## by Morgan Guest

In this exploration, we will consider the parametric equation with t ranging from 0 to 2π:

x = a cos(t)

y = b sin(t)

Let's first look at the graph when a = 1 and b = 1. As expected, we see that the graph is a circle with the center at the origin and radius 1.

Below are two examples where a = b. We see that if a = b, the graph will be a circle with center at the origin and radius = a = b. This will hold true even if a and b are negative.

Example 1: a = 2, b = 2

Example 2: a = 4, b = 4

What happens if a does not equal b? First let's consider when a > b. The picture below shows the parametric graph when a = 2 and b = 1. Notice that the graph is not a circle but an oval with the domain from -2 to 2 and the range from -1 to 1.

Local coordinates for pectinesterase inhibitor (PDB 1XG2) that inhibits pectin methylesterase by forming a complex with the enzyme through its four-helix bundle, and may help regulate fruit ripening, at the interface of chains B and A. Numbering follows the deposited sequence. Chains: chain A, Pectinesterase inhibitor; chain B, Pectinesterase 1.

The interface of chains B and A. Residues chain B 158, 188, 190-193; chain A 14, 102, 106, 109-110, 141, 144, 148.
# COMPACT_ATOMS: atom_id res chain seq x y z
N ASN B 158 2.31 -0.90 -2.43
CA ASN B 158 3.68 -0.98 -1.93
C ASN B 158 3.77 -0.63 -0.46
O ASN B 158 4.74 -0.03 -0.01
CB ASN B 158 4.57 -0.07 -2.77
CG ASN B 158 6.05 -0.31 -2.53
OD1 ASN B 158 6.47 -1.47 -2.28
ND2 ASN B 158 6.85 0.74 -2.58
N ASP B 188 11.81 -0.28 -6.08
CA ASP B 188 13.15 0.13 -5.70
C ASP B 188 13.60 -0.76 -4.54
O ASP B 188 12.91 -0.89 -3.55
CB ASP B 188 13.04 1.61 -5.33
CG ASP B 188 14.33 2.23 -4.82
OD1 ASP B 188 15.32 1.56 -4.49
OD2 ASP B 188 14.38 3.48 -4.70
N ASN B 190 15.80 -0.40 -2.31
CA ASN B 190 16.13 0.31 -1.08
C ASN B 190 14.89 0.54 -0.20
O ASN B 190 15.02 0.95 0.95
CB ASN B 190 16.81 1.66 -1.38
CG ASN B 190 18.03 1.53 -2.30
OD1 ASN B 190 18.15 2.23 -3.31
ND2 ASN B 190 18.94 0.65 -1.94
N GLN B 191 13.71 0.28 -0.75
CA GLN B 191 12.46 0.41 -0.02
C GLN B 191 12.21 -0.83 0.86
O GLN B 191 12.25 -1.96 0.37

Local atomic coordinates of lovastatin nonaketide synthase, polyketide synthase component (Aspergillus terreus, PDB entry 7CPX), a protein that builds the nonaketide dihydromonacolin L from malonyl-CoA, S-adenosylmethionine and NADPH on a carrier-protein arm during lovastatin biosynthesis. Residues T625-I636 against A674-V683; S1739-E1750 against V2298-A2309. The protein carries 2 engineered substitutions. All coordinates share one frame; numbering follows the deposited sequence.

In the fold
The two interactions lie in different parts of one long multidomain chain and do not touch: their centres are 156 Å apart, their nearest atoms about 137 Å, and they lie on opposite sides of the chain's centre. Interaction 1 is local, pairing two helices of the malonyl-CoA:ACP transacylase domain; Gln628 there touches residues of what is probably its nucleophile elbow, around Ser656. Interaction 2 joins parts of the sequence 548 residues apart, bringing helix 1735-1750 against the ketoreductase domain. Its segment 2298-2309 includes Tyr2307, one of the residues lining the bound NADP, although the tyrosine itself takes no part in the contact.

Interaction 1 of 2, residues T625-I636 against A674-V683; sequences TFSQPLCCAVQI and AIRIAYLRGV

Now look at the graph when a = 5 and b = 2. The graph is still an oval shape and the domain is from -5 to 5 and the range is -2 to 2.

Now we can consider what happens to the graph when b > a. For example, the first picture below shows the parametric equation where a = 1 and b = 3. The graph is an oval shape and the domain is from -1 to 1 and the range is from -3 to 3.

The next graph shows the parametric equation where a =1 and b = -3. It is the same graph as above, so we see that negative values for a and b do not change the graph.

From the graphs above, you can see that value of a appears to control the domain and the value of b appears to control the range. We see that the domain will always equal 2*|a| and the range will always equal 2*|b| for all values of a or b regardless of if the graph will be oval or circle shaped.

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